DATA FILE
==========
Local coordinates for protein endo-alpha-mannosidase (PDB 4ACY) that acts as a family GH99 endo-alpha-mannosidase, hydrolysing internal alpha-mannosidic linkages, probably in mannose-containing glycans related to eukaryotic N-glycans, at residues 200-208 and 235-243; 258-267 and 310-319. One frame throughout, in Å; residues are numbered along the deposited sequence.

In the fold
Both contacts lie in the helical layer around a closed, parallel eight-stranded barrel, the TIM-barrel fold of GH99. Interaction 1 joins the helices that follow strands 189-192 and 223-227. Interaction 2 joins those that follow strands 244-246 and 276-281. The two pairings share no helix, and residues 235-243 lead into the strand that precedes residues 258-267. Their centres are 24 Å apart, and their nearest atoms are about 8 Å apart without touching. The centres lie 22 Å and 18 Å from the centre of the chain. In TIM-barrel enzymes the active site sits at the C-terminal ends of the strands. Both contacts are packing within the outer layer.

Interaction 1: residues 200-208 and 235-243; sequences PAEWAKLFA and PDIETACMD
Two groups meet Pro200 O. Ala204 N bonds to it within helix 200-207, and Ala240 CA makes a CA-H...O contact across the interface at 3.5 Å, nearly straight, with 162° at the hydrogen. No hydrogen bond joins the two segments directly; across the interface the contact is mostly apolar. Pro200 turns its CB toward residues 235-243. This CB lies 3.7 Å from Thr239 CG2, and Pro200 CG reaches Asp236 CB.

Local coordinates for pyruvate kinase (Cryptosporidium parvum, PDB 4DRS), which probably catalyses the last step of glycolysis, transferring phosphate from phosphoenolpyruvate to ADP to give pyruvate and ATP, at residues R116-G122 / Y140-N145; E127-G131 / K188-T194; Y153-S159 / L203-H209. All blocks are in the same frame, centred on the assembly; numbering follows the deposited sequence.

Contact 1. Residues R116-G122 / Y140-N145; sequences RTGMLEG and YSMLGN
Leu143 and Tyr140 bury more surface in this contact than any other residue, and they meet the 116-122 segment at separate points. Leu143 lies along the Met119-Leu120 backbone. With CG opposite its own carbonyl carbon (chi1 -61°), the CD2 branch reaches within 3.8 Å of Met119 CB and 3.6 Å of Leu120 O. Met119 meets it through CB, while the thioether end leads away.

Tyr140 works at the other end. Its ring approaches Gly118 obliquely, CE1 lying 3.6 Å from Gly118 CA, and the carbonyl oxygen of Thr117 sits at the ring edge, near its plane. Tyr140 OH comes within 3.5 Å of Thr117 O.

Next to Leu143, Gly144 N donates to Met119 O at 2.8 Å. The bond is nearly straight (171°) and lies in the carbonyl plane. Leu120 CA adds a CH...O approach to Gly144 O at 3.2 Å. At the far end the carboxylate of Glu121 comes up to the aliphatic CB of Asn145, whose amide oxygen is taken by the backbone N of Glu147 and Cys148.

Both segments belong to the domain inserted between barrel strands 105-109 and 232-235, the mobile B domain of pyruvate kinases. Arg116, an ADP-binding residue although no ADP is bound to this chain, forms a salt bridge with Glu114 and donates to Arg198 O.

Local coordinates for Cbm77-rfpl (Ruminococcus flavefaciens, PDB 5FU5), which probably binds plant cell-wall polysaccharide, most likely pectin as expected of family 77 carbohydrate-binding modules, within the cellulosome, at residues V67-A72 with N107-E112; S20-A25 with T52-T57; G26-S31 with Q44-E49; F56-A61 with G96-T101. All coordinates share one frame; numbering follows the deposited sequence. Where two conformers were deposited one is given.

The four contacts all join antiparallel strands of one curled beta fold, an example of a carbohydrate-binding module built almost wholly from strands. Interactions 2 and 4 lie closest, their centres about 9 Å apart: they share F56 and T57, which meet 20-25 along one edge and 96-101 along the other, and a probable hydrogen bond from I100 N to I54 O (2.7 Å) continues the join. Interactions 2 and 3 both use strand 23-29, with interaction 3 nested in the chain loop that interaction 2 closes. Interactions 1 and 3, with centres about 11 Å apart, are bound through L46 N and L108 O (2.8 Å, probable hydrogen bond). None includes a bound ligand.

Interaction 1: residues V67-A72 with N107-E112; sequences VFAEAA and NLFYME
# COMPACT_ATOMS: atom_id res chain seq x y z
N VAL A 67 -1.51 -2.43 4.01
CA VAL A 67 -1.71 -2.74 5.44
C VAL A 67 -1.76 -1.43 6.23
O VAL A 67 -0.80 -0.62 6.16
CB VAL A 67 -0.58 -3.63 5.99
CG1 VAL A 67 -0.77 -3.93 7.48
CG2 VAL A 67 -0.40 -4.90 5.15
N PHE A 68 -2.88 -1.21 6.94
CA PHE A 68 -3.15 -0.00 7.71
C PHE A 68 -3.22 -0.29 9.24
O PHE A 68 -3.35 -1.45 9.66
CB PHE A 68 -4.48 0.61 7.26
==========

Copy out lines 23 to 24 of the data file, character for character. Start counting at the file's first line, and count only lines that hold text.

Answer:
N PHE A 68 -2.88 -1.21 6.94
CA PHE A 68 -3.15 -0.00 7.71